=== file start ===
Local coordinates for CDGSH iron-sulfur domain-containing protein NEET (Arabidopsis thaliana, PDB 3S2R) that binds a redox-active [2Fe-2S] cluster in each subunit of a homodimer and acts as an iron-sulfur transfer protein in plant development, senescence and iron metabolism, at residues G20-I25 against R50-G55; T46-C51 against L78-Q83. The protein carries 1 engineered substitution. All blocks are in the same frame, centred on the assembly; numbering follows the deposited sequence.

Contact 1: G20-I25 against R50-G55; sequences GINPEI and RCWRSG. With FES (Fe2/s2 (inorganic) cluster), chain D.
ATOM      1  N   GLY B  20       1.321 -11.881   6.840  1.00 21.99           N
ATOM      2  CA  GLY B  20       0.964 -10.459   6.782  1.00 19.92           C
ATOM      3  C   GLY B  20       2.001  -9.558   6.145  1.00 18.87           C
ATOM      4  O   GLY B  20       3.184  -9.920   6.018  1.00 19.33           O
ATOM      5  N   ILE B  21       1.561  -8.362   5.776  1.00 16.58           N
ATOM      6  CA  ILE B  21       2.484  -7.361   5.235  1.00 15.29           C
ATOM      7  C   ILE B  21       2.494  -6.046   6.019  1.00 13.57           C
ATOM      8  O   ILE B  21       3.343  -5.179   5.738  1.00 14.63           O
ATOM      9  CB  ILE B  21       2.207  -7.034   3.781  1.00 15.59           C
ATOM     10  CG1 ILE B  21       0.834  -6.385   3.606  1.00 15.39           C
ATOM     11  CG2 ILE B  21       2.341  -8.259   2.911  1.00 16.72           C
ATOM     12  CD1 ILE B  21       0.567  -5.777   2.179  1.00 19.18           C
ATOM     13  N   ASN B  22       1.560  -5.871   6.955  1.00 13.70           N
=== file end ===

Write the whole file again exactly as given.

Local coordinates for CDGSH iron-sulfur domain-containing protein NEET (Arabidopsis thaliana, PDB 3S2R) that binds a redox-active [2Fe-2S] cluster in each subunit of a homodimer and acts as an iron-sulfur transfer protein in plant development, senescence and iron metabolism, at residues G20-I25 against R50-G55; T46-C51 against L78-Q83. The protein carries 1 engineered substitution. All blocks are in the same frame, centred on the assembly; numbering follows the deposited sequence.

Contact 1: G20-I25 against R50-G55; sequences GINPEI and RCWRSG. With FES (Fe2/s2 (inorganic) cluster), chain D.
ATOM      1  N   GLY B  20       1.321 -11.881   6.840  1.00 21.99           N
ATOM      2  CA  GLY B  20       0.964 -10.459   6.782  1.00 19.92           C
ATOM      3  C   GLY B  20       2.001  -9.558   6.145  1.00 18.87           C
ATOM      4  O   GLY B  20       3.184  -9.920   6.018  1.00 19.33           O
ATOM      5  N   ILE B  21       1.561  -8.362   5.776  1.00 16.58           N
ATOM      6  CA  ILE B  21       2.484  -7.361   5.235  1.00 15.29           C
ATOM      7  C   ILE B  21       2.494  -6.046   6.019  1.00 13.57           C
ATOM      8  O   ILE B  21       3.343  -5.179   5.738  1.00 14.63           O
ATOM      9  CB  ILE B  21       2.207  -7.034   3.781  1.00 15.59           C
ATOM     10  CG1 ILE B  21       0.834  -6.385   3.606  1.00 15.39           C
ATOM     11  CG2 ILE B  21       2.341  -8.259   2.911  1.00 16.72           C
ATOM     12  CD1 ILE B  21       0.567  -5.777   2.179  1.00 19.18           C
ATOM     13  N   ASN B  22       1.560  -5.871   6.955  1.00 13.70           N